Skip to content

Consider the Darkness, Long for the Light


Advent is a season for Christians to remember the arrival of Jesus on earth. Because his incarnation changed the trajectory of the world forever, Advent is a reminder that a light has come to shine in the darkness.

But in order to long for the light, we have to understand the darkness. This reality offers us hope, because—although the holiday season is called, “the most wonderful time of the year,—for many people, it’s not.

Where’s the light if you're like Katie,* who’s in relational darkness?

 Katie's husband of 15 years just confessed to her that he's had an ongoing affair for the last 3 years. And it started because he felt lonely and unappreciated when she started traveling more for her job. Katie is crushed, confused, angry, and scared. How could this happen? Should she stay and try to work this out with him or should she divorce him? Should she tell their 12- and 10-year-olds?

Where’s the light if you're like Tom, who’s in financial darkness?

Tom has been working two jobs for the last 3 years to support his 7-year-old son and 4-year-old daughter. He won full custody of them after his wife left him for another man. However, both jobs are minimum wage and aren't nearly enough to cover the costs of childcare, rent, and food. He has had to take out several high interest loans in order to cover living expenses for the next 3 months, but he isn't sure this is a long-term solution. 

Where’s the light if you’re like Emily, who’s in mental darkness?

Emily is waging civil war in her mind. One part of her knows that God is all-knowing and powerful and loving. But another part of her cannot stop wondering why God would allow her to be sexually abused by a coach growing up. She has only told one other person about this, but they seemed overwhelmed by her disclosure and have not followed back up. Emily is beginning to wonder if her thoughts of "it would be better if I weren't alive" really are true.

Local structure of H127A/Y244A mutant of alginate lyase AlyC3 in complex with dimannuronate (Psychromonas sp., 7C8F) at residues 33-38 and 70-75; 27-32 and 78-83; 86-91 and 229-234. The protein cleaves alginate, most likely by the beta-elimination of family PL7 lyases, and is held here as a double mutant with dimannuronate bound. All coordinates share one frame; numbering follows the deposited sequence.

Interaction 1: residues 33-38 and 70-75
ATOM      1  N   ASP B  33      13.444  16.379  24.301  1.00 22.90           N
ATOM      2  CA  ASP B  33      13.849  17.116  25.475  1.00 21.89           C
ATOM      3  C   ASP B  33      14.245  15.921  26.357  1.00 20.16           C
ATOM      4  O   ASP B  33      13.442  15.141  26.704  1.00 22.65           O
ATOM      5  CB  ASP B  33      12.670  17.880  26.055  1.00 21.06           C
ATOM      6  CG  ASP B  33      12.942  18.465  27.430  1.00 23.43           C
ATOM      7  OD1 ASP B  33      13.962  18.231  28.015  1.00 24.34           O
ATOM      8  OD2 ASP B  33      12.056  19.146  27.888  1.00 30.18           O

Where’s the light if you’re like Jake, who is in the midst of emotional darkness?

Last year, Jake's wife was diagnosed with stage 4 breast cancer, which meant he had to become the full-time caregiver for her and their 3 young kids. After 6 months of care, he began experiencing panic attacks followed by days of extreme sadness, lethargy, and apathy. He was told growing up that emotions "made you weak." He was always able to overcome them, but these recent events have left him overwhelmed and desperately looking for help.

How can you relate with their darkness?

Where does your life feel the darkest?

What can you do now?

Here are 2 suggestions as you wrestle with both the light and the darkness of the Christmas season: 

  1. If you're in the Light, remember those who are in the dark.
  • Make a phone call to that family who just got some bad health news.
  • Write and mail a handwritten note to someone letting them know you're thinking of them this Advent season.
  • Offer to pay for a month of groceries for someone you know who is in need.
  • Pray every day for the person you're most concerned about. You could pray that their circumstances change, but especially pray that they know and feel the presence of the Light of Jesus in the midst of their circumstances.
  1. If you're in the dark, remember the Light.
  • Read and reflect on passages of Scripture like 1 John 2:8, "The darkness is passing away and the true light (of Jesus) is already shining."
  • Grieve and lament, because your darkness is worth grieving and lamenting. Jesus himself was a "man of sorrows, acquainted with grief…he bears our griefs and carries our sorrows" (Isaiah 53:3-4).
  • Attend a Sunday morning worship service where you can tangibly see, hear, and feel the presence of the Light in and through the music, the spoken word, and the presence of others.
  • Seek out and receive the help you need from others.

We live in the "already and not yet." Jesus has "already" come and his light is shining and will never be put out. Andhis kingdom has "not yet" come in its fullness. Darkness remains.

This Advent season, consider the darkness so that you might learn to grow in your longing for the light.

*all names have been changed to protect confidentiality.


Celebrate Jesus, the light of the world, with The Crossing this Christmas. Christmas Eve services are at 7:30, 8:45, 10:00, and 11:30 a.m.